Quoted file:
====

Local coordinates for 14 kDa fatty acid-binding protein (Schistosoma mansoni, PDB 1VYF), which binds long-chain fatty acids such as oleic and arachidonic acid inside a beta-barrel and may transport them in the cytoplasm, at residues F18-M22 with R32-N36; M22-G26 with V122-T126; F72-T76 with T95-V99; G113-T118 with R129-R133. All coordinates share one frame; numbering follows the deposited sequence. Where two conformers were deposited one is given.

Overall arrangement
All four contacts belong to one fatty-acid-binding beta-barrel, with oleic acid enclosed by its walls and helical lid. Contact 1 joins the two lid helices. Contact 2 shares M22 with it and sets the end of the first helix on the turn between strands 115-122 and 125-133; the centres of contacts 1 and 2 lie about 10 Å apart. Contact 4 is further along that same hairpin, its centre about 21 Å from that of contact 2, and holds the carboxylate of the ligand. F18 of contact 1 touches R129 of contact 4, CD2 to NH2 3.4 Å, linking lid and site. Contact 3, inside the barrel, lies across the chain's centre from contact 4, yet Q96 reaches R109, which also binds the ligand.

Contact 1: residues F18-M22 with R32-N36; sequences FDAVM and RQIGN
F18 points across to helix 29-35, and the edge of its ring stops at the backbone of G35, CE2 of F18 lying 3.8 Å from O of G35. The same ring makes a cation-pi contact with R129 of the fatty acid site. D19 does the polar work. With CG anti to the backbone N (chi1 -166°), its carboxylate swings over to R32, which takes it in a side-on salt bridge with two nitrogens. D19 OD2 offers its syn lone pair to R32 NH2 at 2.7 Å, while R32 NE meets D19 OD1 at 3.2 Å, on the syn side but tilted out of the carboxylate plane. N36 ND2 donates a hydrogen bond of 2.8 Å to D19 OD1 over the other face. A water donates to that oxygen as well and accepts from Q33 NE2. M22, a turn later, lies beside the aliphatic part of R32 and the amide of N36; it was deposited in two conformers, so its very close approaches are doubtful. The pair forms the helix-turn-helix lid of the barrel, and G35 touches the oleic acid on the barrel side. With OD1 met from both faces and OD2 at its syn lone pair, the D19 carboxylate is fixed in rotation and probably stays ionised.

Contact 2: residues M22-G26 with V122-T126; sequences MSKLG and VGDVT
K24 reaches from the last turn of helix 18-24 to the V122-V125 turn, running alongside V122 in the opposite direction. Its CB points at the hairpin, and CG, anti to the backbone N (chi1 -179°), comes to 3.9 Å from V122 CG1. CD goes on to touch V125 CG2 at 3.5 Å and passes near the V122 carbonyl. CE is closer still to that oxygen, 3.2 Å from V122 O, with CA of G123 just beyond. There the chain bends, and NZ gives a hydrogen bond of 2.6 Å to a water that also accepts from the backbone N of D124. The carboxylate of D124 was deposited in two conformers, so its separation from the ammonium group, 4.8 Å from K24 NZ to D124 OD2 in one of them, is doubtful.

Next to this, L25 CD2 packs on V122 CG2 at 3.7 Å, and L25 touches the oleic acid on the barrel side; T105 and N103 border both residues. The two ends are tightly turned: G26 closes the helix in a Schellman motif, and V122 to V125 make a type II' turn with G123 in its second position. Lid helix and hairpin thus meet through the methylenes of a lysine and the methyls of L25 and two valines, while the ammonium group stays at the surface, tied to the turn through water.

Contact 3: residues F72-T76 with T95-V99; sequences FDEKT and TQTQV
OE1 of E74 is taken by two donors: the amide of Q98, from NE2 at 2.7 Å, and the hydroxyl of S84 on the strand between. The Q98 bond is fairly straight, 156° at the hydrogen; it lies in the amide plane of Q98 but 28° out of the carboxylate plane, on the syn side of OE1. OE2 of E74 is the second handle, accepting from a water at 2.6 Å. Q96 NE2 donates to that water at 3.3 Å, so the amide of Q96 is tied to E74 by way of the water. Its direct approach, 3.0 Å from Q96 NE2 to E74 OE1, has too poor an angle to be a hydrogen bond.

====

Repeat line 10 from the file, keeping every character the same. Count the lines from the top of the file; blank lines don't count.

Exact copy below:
OE1 of E74 is taken by two donors: the amide of Q98, from NE2 at 2.7 Å, and the hydroxyl of S84 on the strand between. The Q98 bond is fairly straight, 156° at the hydrogen; it lies in the amide plane of Q98 but 28° out of the carboxylate plane, on the syn side of OE1. OE2 of E74 is the second handle, accepting from a water at 2.6 Å. Q96 NE2 donates to that water at 3.3 Å, so the amide of Q96 is tied to E74 by way of the water. Its direct approach, 3.0 Å from Q96 NE2 to E74 OE1, has too poor an angle to be a hydrogen bond.